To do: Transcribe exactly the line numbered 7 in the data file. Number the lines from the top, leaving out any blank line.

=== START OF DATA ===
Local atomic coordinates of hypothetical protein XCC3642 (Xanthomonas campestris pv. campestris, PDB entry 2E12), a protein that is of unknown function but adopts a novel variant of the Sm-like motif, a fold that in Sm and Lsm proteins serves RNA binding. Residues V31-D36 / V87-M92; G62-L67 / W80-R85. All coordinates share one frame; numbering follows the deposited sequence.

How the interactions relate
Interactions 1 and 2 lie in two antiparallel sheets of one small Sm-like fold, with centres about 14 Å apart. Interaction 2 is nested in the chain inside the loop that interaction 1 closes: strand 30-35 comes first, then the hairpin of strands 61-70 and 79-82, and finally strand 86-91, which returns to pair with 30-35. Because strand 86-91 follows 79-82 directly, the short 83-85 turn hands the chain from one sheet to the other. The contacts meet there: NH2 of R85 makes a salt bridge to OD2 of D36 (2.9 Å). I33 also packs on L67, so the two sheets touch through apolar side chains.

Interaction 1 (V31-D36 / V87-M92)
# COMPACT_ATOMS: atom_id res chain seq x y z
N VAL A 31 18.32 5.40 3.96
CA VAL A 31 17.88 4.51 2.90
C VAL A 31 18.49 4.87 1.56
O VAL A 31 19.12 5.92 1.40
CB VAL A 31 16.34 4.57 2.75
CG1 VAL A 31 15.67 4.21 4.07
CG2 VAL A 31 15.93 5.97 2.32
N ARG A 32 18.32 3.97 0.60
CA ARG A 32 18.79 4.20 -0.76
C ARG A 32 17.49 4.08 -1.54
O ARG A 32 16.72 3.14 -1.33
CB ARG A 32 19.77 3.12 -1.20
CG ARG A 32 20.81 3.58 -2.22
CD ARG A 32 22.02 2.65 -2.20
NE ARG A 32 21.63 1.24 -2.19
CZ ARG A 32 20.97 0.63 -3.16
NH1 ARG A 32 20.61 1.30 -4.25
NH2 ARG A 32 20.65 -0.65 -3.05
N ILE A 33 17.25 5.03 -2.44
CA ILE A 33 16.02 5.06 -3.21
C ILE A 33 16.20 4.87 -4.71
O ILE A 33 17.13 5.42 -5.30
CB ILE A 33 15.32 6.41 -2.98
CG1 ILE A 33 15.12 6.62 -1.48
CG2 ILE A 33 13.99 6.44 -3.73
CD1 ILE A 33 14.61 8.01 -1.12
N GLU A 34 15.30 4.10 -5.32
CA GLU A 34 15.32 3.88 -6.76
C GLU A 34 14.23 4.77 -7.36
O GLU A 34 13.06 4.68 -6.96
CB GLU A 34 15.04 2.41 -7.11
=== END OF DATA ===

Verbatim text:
CA VAL A 31 17.88 4.51 2.90